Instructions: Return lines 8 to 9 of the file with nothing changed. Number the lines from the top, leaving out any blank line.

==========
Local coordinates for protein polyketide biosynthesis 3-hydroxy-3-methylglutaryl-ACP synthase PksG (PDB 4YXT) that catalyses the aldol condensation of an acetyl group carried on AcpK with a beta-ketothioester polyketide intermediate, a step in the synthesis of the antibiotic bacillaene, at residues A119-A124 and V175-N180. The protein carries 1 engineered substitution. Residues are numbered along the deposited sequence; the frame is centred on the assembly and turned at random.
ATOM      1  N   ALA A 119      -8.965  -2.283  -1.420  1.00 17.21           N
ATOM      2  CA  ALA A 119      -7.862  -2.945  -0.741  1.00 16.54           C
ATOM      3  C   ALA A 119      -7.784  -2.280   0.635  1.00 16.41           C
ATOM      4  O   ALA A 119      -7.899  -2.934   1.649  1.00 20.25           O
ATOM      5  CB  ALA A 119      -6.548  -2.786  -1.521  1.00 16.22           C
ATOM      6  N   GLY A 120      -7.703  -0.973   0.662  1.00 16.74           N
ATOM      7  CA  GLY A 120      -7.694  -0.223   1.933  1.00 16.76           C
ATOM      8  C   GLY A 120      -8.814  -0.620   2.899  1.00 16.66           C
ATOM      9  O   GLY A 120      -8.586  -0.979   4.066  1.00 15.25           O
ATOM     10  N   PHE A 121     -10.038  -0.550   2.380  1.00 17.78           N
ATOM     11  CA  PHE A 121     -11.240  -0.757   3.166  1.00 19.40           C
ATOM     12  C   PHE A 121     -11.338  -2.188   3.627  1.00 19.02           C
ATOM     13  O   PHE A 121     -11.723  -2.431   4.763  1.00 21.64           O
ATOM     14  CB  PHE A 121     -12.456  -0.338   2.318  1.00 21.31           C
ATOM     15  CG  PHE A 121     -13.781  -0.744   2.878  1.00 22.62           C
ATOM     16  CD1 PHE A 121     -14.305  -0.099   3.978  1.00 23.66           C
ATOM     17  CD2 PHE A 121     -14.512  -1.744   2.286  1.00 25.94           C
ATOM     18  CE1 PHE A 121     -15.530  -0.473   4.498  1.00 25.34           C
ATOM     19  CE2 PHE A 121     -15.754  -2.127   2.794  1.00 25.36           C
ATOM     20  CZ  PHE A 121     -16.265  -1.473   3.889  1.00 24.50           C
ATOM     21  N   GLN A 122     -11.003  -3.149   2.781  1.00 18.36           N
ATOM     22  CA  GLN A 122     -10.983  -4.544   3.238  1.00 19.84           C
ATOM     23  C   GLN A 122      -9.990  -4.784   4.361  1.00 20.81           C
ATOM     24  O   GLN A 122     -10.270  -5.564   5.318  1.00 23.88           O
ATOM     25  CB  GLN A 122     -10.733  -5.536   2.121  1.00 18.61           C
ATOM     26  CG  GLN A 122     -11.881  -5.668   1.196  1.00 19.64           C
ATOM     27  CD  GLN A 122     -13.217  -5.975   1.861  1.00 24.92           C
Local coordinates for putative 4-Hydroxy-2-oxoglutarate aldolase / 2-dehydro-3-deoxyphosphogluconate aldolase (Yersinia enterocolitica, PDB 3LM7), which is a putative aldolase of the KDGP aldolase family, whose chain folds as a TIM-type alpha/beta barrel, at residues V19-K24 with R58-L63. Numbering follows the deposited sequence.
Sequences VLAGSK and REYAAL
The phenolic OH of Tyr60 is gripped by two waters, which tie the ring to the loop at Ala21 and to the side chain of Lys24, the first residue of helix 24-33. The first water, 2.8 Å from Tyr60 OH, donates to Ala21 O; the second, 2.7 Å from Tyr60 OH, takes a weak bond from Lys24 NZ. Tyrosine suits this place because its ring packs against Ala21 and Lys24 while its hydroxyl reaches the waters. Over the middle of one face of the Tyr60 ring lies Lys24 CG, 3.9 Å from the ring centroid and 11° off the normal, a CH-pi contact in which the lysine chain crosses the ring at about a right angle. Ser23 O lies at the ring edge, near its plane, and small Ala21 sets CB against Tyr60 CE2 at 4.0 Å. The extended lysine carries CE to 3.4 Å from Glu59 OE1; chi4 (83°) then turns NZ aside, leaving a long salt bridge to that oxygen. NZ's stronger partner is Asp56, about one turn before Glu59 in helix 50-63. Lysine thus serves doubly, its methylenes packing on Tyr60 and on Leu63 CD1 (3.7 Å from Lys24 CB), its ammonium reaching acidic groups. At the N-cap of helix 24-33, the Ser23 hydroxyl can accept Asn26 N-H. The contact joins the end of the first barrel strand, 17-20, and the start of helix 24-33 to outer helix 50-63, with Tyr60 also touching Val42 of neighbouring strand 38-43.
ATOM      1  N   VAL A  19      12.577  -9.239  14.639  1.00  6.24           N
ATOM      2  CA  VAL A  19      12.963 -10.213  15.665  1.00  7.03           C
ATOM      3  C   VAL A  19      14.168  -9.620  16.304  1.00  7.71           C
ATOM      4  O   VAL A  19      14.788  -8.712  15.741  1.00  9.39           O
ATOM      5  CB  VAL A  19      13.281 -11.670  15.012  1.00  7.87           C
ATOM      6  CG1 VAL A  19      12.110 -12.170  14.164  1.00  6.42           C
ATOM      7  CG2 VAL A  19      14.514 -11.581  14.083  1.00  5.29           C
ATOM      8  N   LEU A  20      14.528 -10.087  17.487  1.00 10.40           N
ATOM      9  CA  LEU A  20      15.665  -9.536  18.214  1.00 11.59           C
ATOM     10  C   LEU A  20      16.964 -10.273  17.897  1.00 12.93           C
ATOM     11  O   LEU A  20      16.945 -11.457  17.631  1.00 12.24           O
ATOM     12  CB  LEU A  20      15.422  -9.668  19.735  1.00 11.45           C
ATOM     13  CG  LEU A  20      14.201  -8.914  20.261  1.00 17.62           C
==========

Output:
ATOM      7  CA  GLY A 120      -7.694  -0.223   1.933  1.00 16.76           C
ATOM      8  C   GLY A 120      -8.814  -0.620   2.899  1.00 16.66           C